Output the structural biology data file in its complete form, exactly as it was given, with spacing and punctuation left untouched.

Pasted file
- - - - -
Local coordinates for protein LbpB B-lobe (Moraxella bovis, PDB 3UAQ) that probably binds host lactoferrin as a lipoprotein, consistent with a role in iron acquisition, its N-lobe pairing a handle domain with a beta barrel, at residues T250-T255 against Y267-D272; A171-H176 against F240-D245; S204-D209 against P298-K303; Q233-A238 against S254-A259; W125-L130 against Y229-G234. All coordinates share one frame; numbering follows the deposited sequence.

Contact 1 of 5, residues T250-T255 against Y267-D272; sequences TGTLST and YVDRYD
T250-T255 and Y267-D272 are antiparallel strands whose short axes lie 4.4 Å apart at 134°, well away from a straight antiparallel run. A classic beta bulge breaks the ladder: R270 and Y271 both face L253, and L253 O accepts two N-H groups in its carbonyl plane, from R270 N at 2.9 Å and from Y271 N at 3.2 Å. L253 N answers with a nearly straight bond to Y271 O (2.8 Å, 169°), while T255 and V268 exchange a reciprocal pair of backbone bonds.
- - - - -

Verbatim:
Local coordinates for protein LbpB B-lobe (Moraxella bovis, PDB 3UAQ) that probably binds host lactoferrin as a lipoprotein, consistent with a role in iron acquisition, its N-lobe pairing a handle domain with a beta barrel, at residues T250-T255 against Y267-D272; A171-H176 against F240-D245; S204-D209 against P298-K303; Q233-A238 against S254-A259; W125-L130 against Y229-G234. All coordinates share one frame; numbering follows the deposited sequence.

Contact 1 of 5, residues T250-T255 against Y267-D272; sequences TGTLST and YVDRYD
T250-T255 and Y267-D272 are antiparallel strands whose short axes lie 4.4 Å apart at 134°, well away from a straight antiparallel run. A classic beta bulge breaks the ladder: R270 and Y271 both face L253, and L253 O accepts two N-H groups in its carbonyl plane, from R270 N at 2.9 Å and from Y271 N at 3.2 Å. L253 N answers with a nearly straight bond to Y271 O (2.8 Å, 169°), while T255 and V268 exchange a reciprocal pair of backbone bonds.